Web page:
Now here are the images of the backs of the postcards.  These are not presented in the same order as the fronts (above), since the first three postcards are all from the same sender (C. E. L., Jr.) to the same recipient (Miss Elsie Flansburg), and are presented in chronological order according to the postmark date.

*+*+* BEGIN LIFE NET REVERSE *+*+*

Life Net, Engine House No. 14, H. F. D., Hartford, Conn. - reverse

Life Net, Engine House No. 14, H. F. D., Hartford, Conn. - reverse

Life Net reverse (Postmarked May XX, 1910 10:00 AM from Elmwood, Connecticut):

Dear Elsie: I received your picture and thank you very much.  Charles E. and I are going to have some little pictures taken.  I will send you one of those and one of Dick and me when I get some finished.  Yours C. E. L., Jr.

Then at the top of the back of the postcard, C. E. L. has written: P. S. We play a game at Pope Park 1st diamond Sat. afternoon.

*+*+* END LIFE NET REVERSE *+*+*

*+*+* BEGIN COMBINATION CAR REVERSE *+*+*

Combination Car, Engine House No. 2, H. F. D., Hartford, Conn. - reverse

Combination Car, Engine House No. 2, H. F. D., Hartford, Conn. - reverse

Combination Car reverse (Postmarked June 2, 1910 6:00 PM from Elmwood, Connecticut):

Dear Elsie:  We won the game Sat. 11-12.  We came near getting beat but Chas. Elwood brought in the winning run.  If you come over to any of our games bring another girl because there is none that go from here.  The message is unsigned, but is evidently from C. E. L., Jr.

Then at the top of the back of the postcard: Come out before you go away. WLOL

 *+*+* END COMBINATION CAR REVERSE *+*+*

*+*+* BEGIN KNABENSHUE AIRSHIP REVERSE *+*+*

KNABENSHUE AIR SHIP, HARTFORD, CONN., DECORATION DAY, 1907

KNABENSHUE AIR SHIP, HARTFORD, CONN., DECORATION DAY, 1907

Roy Knabenshue airship reverse (Postmarked July 16, 1910 10:00 AM from Elmwood, Connecticut):

Dear Elsie, please let me know when you go out to South Bethlem. And your address.  I wish you could come out before you go away.  I don’t know much this morning.  I have got to go after ice this afternoon. I wish you could come.  Yours, CEL., Jr.

 *+*+* END KNABENSHUE AIRSHIP REVERSE *+*+*

*+*+* BEGIN HARTFORD POLICE STATION REVERSE *+*+*

Police Station, Hartford, Conn.

Police Station, Hartford, Conn.

Police Station, Hartford, Connecticut reverse (Postmarked June 23, 1910 9:00 PM from Hartford, Connecticut):

Hello old chap didn’t mean to make you wait so long.  Have been busy with the girls and got careless about writing.  Hope you are getting along good with the girls and don’t kiss them too much.  Please excuse writing awful bad pen ain’t got a cent to buy another.  Ans soon Ed. B.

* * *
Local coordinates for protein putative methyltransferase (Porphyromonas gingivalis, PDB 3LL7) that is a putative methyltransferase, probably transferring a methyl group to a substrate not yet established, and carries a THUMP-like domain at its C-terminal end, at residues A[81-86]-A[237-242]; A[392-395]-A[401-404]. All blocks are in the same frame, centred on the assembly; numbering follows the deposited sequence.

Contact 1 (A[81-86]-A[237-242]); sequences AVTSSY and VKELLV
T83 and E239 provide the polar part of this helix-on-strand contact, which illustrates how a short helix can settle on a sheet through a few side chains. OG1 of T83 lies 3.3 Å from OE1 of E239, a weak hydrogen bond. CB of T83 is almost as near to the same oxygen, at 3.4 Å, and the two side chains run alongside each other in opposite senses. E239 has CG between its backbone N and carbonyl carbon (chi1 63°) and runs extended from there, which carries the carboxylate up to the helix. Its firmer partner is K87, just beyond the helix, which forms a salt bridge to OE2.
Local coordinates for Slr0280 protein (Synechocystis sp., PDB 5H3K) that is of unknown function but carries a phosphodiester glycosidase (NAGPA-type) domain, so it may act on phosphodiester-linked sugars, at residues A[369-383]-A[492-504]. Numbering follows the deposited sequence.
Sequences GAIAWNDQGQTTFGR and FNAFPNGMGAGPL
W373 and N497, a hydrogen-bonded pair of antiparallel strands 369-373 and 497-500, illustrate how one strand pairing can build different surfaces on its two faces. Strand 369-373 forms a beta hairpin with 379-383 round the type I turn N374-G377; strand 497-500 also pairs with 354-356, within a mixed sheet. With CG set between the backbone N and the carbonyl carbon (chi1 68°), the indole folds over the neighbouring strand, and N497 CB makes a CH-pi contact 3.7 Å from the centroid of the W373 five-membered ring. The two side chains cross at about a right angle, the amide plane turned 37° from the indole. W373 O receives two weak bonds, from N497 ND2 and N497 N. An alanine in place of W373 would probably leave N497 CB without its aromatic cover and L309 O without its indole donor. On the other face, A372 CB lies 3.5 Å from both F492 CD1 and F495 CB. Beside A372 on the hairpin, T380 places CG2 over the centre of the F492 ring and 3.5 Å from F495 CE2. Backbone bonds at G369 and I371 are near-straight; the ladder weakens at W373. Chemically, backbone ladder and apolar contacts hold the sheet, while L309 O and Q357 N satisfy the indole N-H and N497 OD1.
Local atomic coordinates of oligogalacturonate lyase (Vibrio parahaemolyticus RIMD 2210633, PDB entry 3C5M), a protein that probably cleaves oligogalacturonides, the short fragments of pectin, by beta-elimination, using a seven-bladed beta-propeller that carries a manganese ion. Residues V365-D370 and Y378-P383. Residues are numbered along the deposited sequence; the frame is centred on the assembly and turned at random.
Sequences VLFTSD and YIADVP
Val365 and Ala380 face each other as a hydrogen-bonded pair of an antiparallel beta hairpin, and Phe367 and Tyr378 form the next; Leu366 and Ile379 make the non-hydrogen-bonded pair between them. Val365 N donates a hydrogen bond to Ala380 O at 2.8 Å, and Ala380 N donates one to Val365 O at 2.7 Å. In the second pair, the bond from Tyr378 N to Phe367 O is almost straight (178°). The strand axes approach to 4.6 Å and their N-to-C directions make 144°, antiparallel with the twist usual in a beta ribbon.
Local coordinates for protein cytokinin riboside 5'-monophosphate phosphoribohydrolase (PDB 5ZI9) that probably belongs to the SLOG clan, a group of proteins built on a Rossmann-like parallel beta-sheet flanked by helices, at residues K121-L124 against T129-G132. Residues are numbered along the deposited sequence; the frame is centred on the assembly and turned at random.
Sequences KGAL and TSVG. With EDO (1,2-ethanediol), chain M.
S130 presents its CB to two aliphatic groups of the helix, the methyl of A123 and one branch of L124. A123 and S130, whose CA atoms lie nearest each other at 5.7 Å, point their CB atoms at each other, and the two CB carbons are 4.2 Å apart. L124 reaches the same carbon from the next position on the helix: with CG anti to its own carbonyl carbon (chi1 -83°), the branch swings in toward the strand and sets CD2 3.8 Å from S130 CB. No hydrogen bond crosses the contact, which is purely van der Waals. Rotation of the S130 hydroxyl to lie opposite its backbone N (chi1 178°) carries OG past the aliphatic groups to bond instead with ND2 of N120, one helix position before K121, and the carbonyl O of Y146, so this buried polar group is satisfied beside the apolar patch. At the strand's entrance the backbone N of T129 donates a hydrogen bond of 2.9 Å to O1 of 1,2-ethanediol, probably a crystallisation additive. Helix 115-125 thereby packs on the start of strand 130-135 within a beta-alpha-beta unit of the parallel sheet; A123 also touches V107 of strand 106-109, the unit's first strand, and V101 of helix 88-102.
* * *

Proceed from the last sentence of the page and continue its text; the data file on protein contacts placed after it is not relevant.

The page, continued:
*+*+* END HARTFORD POLICE STATION REVERSE *+*+*

These vintage postcards are presented as the entry in the Festival of Postcards 9th Edition: Locomotion.

The Difference of Night and Day

February 28, 2010

I have a few postcards in my collection that claim to depict a view at night.  But close examination of the supposed nighttime view almost always shows much brighter detail than would have been visible if the view had been originally photographed after the sun had set.  So, there must be a different way to depict a night scene than starting with an original photograph that had actually been taken after dark.  What I discovered is that at least some — and probably most if not all — of pre-photochrome night time postcards really show a daytime view that has been altered to make it appear to be a nighttime scene!  I have chosen two linen-era[1] postcards to demonstrate my thesis.  Shown below is “AUDITORIUM AND CONVENTION HALL BY NIGHT, ATLANTIC CITY, N. J. — 5“.[2]  

The eye is immediately drawn to the spectacular shafts of colored light emanating from spotlights mounted atop the front facade of the auditorium:  Three yellow spotlights, two red and two blue lights, and one central purple spotlight.  The windows of the auditorium and the surrounding buildings are aglow with yellow light, and a large sign on the right side of the auditorium proclaims GOLF in bright red letters, apparently illuminated from within.  The right side of the auditorium is adorned with ten flags:  A United States flag at each corner, with varicolored pennant flags in between.  The beach in front of the auditorium is dotted with people, right up to the seashore, and a multitude of people are wading and swimming in the ocean, enjoying the waves and water.  A not implausible scene, taken as a whole, but, on reflection, the beach — and especially the water — would most likely be almost bereft of people after dark, even at such a popular vacation spot as Atlantic City, New Jersey.  Still, in lieu of evidence to the contrary, we can hypothesize that this postcard view of the auditorium truly is based on a photograph that was taken at night.   

AUDITORIUM AND CONVENTION HALL BY NIGHT, ATLANTIC CITY, N. J. -- Reverse

AUDITORIUM AND CONVENTION HALL BY NIGHT, ATLANTIC CITY, N. J. -- Reverse

 
 
 
 
AUDITORIUM AND CONVENTION HALL BY NIGHT, ATLANTIC CITY, N. J. -- Obverse

AUDITORIUM AND CONVENTION HALL BY NIGHT, ATLANTIC CITY, N. J. -- Obverse

 Matched set of postcards: NIGHT – Above   |||   DAY – Below
 
 
 
 
 
 
 
 
 
 
 
 

ATLANTIC CITY AUDITORIUM AND CONVENTION HALL, ATLANTIC CITY, N.. J -- Obverse

ATLANTIC CITY AUDITORIUM AND CONVENTION HALL, ATLANTIC CITY, N.. J -- Obverse

  

ATLANTIC CITY AUDITORIUM AND CONVENTION HALL, ATLANTIC CITY, N.. J -- Reverse
ATLANTIC CITY AUDITORIUM AND CONVENTION HALL, ATLANTIC CITY, N.. J — Reverse

Now consider the above postcard.  Obverse top caption: “9  ATLANTIC CITY AUDITORIUM AND CONVENTION HALL, ATLANTIC CITY, N.. J.”  Obverse bottom caption: “LARGEST CONVENTION HALL IN THE WORLD, SEATING CAPACITY 40,000, BALL ROOM 5,000”  

Close examination reveals that both this daytime view as well as the nighttime view are based on the same photographic original!  Note especially the identical pattern of the breaking waves as they approach the shore.  The most telling piece of evidence, however,  is that the distribution of people both on the beach and in the water is exactly the same in both the daytime and nighttime postcard views!